Arduino Projects to Save the World

Arduino Projects to Save the World

by Emery Premeaux, Brian Evans
     
 

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Arduino Projects to Save the World shows that it takes little more than a few tools, a few wires and sensors, an Arduino board, and a bit of gumption to build devices that lower energy bills, help you grow our own food, monitor pollution in the air and in the ground, even warn you about earth tremors.

Arduino Projects to Save the World

Overview

Arduino Projects to Save the World shows that it takes little more than a few tools, a few wires and sensors, an Arduino board, and a bit of gumption to build devices that lower energy bills, help you grow our own food, monitor pollution in the air and in the ground, even warn you about earth tremors.

Arduino Projects to Save the World introduces the types of sensors needed to collect environmental data—from temperature sensors to motion sensors. You'll see projects that deal with energy sources—from building your own power strip to running your Arduino board on solar panels so you can actually proceed to build systems that help, for example, to lower your energy bills. Once you have some data, it's time to put it to good use by publishing it online as you collect it; this book shows you how.

The core of this book deals with the Arduino projects themselves:

  • Account for heat loss using a heat loss temperature sensor array that sends probes into every corner of your house for maximum measurement.
  • Monitor local seismic activity with your own seismic monitor.
  • Keep your Arduino devices alive in the field with a solar powered device that uses a smart, power-saving design.
  • Monitor your data and devices with a wireless radio device; place your sensors where you like without worrying about wires.
  • Keep an eye on your power consumption with a sophisticated power monitor that records its data wherever you like.

Arduino Projects to Save the World teaches the aspiring green systems expert to build environmentally-sound, home-based Arduino devices. Saving the world, one Arduino at a time.

Please note: the print version of this title is black & white; the eBook is full color.

What you’ll learn

  • Help the environment by using Arduino
  • Install and use environmental sensors
  • Use low-energy or solar energy sources for your Arduino board to avoid loading conventional energy grids
  • Build an Arduino-based seismic monitor to protect your home
  • Measure energy flows inside your home using temperature sensor arrays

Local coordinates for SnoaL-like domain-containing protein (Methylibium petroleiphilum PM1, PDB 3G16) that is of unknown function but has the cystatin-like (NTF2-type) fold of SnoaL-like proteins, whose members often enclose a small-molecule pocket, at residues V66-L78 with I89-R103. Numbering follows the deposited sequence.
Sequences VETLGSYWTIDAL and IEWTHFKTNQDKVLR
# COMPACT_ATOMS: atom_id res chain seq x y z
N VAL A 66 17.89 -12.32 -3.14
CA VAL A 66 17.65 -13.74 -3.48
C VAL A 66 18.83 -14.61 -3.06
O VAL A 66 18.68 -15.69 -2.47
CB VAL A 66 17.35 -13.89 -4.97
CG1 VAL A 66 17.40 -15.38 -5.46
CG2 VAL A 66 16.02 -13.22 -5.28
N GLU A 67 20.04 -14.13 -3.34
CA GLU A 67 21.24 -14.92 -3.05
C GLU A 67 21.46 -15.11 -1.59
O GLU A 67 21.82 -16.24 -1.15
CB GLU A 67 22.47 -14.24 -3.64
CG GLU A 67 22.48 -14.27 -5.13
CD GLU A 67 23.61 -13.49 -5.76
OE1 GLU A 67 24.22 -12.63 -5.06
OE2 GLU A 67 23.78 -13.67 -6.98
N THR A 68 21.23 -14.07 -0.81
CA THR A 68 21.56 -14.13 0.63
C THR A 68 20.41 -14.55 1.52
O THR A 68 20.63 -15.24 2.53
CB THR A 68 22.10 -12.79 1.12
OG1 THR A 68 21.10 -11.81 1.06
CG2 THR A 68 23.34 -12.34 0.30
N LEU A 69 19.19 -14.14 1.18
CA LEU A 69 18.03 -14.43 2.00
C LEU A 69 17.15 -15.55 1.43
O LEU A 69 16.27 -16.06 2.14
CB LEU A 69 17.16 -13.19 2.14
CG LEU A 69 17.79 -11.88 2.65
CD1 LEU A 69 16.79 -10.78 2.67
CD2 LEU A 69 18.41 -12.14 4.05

• Pull together your environmental data in an energy consumption monitor


Who this book is for

  • Programmers excited by Arduino
  • Arduino users looking for green projects
  • Embedded systems engineers interested in Arduino

Table of Contents

  1. Saving the World: One Sensor at a Time
  2. Spider Temps: A Temperature Measurement Tool with Six Legs
  3. Jungle Power: Keeping an Arduino Alive on Solar, Batteries, and Super Capacitors
  4. Tele-sensation: Wireless Communication for Long-Distance Measurement
  5. Contributing to the Hive Mind:Submitting Your Data to Pachube
  6. The Mass Effect: Measuring Earthquakes with This Seismometer
  7. Staying Current:Keeping track of your power usage


Product Details

ISBN-13:
9781430236238
Publisher:
Apress
Publication date:
12/06/2011
Edition description:
2011
Pages:
256
Product dimensions:
7.54(w) x 9.06(h) x 0.54(d)

Related Subjects

Meet the Author

Emery Premeaux (a.k.a. MRE ) had been raised on electronics and hamburgers. The need to dissemble mechanical and electronic devices is probably caused by a genetic disorder passed on by his father. Soldering skills definitely came before table manners. MRE spent his formative years putting model rockets into microwaves, searching for treasure with hand-wound electro-magnets, and building various Rube Goldberg contraptions to catch the monsters.

An underlying theme of life in those early days was that technology was not only fascinating, but that nerdism could actually make one a hero. Goonies, Tron, and Revenge of the Nerds were huge influences. Eventually, so-called adult reality stepped in. So MRE started out on the success quest. A series of jobs left him with a diverse set of skills, including, but not limited to the following: He learned how to cheat arcade and slot machines, build and maintain incredibly complex robots that manufacture incredibly simple things, determine just what it would take to destroy a three-story, 200-ton piece of construction equipment, and answer the question Can we measure that?

After 10 years and nearly as many jobs, MRE decided that somehow, having an actual degree might do some good, so he went ahead and did that. It could have done him some good, but it's just that by the time he finished his bachelor's degree in electronics engineering, he was actually ready for something completely different. MRE now lives in Japan. He teaches technical English to Japanese engineers, and normal English to normal Japanese kids. He is a founding member of Tokyo HackerSpace, where he teaches electronics, Arduino, urban gardening, leather and metalwork to anyone willing to try something new.

A bio is not available for this author.

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